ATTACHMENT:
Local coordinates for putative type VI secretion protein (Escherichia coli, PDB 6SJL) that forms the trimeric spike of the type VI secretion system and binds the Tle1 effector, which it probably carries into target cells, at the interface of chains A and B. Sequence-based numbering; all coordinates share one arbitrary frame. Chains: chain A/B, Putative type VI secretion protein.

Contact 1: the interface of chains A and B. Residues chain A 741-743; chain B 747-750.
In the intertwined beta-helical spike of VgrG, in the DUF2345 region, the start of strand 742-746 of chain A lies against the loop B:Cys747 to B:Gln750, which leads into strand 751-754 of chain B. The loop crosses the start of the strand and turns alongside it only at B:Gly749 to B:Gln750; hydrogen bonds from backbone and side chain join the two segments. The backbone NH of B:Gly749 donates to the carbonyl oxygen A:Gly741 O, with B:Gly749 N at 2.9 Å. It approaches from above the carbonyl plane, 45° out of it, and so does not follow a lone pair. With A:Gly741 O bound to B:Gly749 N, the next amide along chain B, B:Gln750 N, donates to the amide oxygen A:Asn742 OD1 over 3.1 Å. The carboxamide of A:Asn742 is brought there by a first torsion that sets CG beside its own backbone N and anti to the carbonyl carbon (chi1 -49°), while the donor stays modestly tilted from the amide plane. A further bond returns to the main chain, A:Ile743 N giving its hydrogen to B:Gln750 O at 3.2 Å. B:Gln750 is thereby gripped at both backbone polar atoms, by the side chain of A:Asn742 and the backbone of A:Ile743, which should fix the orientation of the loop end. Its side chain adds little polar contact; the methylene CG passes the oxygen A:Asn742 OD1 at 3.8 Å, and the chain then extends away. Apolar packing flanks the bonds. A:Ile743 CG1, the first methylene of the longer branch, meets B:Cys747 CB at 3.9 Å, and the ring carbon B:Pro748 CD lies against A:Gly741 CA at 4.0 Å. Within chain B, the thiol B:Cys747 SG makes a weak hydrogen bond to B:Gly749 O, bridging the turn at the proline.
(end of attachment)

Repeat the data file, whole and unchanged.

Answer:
Local coordinates for putative type VI secretion protein (Escherichia coli, PDB 6SJL) that forms the trimeric spike of the type VI secretion system and binds the Tle1 effector, which it probably carries into target cells, at the interface of chains A and B. Sequence-based numbering; all coordinates share one arbitrary frame. Chains: chain A/B, Putative type VI secretion protein.

Contact 1: the interface of chains A and B. Residues chain A 741-743; chain B 747-750.
In the intertwined beta-helical spike of VgrG, in the DUF2345 region, the start of strand 742-746 of chain A lies against the loop B:Cys747 to B:Gln750, which leads into strand 751-754 of chain B. The loop crosses the start of the strand and turns alongside it only at B:Gly749 to B:Gln750; hydrogen bonds from backbone and side chain join the two segments. The backbone NH of B:Gly749 donates to the carbonyl oxygen A:Gly741 O, with B:Gly749 N at 2.9 Å. It approaches from above the carbonyl plane, 45° out of it, and so does not follow a lone pair. With A:Gly741 O bound to B:Gly749 N, the next amide along chain B, B:Gln750 N, donates to the amide oxygen A:Asn742 OD1 over 3.1 Å. The carboxamide of A:Asn742 is brought there by a first torsion that sets CG beside its own backbone N and anti to the carbonyl carbon (chi1 -49°), while the donor stays modestly tilted from the amide plane. A further bond returns to the main chain, A:Ile743 N giving its hydrogen to B:Gln750 O at 3.2 Å. B:Gln750 is thereby gripped at both backbone polar atoms, by the side chain of A:Asn742 and the backbone of A:Ile743, which should fix the orientation of the loop end. Its side chain adds little polar contact; the methylene CG passes the oxygen A:Asn742 OD1 at 3.8 Å, and the chain then extends away. Apolar packing flanks the bonds. A:Ile743 CG1, the first methylene of the longer branch, meets B:Cys747 CB at 3.9 Å, and the ring carbon B:Pro748 CD lies against A:Gly741 CA at 4.0 Å. Within chain B, the thiol B:Cys747 SG makes a weak hydrogen bond to B:Gly749 O, bridging the turn at the proline.